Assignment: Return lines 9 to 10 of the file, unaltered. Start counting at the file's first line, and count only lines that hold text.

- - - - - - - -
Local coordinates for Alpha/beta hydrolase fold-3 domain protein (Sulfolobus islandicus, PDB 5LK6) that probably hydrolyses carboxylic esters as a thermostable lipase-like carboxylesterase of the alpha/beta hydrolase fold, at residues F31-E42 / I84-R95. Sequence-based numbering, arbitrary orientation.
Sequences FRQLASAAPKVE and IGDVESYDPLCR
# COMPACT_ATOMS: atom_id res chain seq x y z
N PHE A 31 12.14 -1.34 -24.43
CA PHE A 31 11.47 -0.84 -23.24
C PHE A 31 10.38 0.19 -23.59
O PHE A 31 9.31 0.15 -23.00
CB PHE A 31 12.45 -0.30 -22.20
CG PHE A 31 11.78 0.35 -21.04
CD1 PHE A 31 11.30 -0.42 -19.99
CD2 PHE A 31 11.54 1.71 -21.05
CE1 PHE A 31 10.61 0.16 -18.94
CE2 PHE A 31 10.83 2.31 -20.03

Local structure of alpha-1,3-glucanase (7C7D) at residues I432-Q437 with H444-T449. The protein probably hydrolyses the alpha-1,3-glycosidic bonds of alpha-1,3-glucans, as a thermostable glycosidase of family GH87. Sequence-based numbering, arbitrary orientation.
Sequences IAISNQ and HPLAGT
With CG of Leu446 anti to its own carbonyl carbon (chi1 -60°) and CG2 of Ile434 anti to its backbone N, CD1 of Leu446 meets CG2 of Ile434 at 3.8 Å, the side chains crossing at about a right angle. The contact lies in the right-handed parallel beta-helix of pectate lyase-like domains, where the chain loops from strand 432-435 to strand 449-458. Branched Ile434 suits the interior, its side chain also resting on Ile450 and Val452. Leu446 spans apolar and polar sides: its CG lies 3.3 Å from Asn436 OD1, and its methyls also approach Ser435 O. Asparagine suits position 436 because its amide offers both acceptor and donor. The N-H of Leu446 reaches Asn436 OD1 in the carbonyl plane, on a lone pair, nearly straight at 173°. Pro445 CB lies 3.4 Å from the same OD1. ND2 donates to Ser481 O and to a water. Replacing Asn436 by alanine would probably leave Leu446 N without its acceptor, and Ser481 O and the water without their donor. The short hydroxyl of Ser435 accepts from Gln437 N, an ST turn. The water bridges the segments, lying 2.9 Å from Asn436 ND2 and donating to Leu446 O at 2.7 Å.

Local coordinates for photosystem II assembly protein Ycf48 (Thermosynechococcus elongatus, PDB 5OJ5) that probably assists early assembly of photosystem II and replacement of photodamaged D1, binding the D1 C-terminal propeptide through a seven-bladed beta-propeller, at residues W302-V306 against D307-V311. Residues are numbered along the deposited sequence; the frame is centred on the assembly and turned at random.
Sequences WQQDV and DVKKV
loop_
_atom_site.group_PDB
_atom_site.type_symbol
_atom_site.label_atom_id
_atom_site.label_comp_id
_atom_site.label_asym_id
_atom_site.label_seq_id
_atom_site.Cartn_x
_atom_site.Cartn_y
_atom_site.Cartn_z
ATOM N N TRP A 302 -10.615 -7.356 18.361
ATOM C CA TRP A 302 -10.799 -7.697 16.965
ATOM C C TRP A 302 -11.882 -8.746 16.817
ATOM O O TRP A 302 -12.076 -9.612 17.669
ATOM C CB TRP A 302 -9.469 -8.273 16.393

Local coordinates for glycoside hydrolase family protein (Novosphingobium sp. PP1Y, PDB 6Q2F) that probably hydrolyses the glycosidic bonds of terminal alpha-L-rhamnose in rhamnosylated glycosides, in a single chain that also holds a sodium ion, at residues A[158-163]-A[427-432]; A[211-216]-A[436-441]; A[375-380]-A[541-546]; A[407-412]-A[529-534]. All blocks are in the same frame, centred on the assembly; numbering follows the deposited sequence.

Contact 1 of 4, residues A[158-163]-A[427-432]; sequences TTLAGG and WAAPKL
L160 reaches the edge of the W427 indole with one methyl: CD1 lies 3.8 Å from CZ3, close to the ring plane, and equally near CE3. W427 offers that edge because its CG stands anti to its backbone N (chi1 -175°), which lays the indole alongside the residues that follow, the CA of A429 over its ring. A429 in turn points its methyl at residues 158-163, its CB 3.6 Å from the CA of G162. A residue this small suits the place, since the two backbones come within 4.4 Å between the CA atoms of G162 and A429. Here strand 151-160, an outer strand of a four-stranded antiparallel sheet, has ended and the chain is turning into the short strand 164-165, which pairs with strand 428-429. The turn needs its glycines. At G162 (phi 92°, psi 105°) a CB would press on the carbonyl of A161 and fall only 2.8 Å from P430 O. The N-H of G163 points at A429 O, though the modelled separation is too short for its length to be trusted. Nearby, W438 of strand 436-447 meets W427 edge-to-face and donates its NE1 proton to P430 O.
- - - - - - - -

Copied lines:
CG PHE A 31 11.78 0.35 -21.04
CD1 PHE A 31 11.30 -0.42 -19.99